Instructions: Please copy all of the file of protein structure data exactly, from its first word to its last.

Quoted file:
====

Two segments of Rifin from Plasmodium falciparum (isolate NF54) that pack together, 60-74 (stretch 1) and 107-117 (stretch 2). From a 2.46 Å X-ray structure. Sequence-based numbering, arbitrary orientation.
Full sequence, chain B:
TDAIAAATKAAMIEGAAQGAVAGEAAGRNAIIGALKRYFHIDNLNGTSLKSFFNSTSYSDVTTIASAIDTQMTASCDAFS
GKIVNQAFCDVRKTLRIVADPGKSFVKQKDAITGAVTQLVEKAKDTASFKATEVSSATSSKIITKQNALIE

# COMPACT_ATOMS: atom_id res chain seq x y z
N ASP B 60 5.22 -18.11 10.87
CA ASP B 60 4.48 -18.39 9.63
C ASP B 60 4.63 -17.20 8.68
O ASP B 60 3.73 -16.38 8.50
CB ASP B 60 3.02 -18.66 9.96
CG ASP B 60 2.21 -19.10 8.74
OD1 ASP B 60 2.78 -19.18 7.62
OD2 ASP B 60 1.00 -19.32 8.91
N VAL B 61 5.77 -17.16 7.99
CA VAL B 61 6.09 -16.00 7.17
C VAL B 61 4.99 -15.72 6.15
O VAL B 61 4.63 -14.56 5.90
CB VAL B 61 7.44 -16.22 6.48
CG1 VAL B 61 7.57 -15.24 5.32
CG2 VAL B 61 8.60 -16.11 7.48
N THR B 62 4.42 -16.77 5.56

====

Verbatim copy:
Two segments of Rifin from Plasmodium falciparum (isolate NF54) that pack together, 60-74 (stretch 1) and 107-117 (stretch 2). From a 2.46 Å X-ray structure. Sequence-based numbering, arbitrary orientation.
Full sequence, chain B:
TDAIAAATKAAMIEGAAQGAVAGEAAGRNAIIGALKRYFHIDNLNGTSLKSFFNSTSYSDVTTIASAIDTQMTASCDAFS
GKIVNQAFCDVRKTLRIVADPGKSFVKQKDAITGAVTQLVEKAKDTASFKATEVSSATSSKIITKQNALIE

# COMPACT_ATOMS: atom_id res chain seq x y z
N ASP B 60 5.22 -18.11 10.87
CA ASP B 60 4.48 -18.39 9.63
C ASP B 60 4.63 -17.20 8.68
O ASP B 60 3.73 -16.38 8.50
CB ASP B 60 3.02 -18.66 9.96
CG ASP B 60 2.21 -19.10 8.74
OD1 ASP B 60 2.78 -19.18 7.62
OD2 ASP B 60 1.00 -19.32 8.91
N VAL B 61 5.77 -17.16 7.99
CA VAL B 61 6.09 -16.00 7.17
C VAL B 61 4.99 -15.72 6.15
O VAL B 61 4.63 -14.56 5.90
CB VAL B 61 7.44 -16.22 6.48
CG1 VAL B 61 7.57 -15.24 5.32
CG2 VAL B 61 8.60 -16.11 7.48
N THR B 62 4.42 -16.77 5.56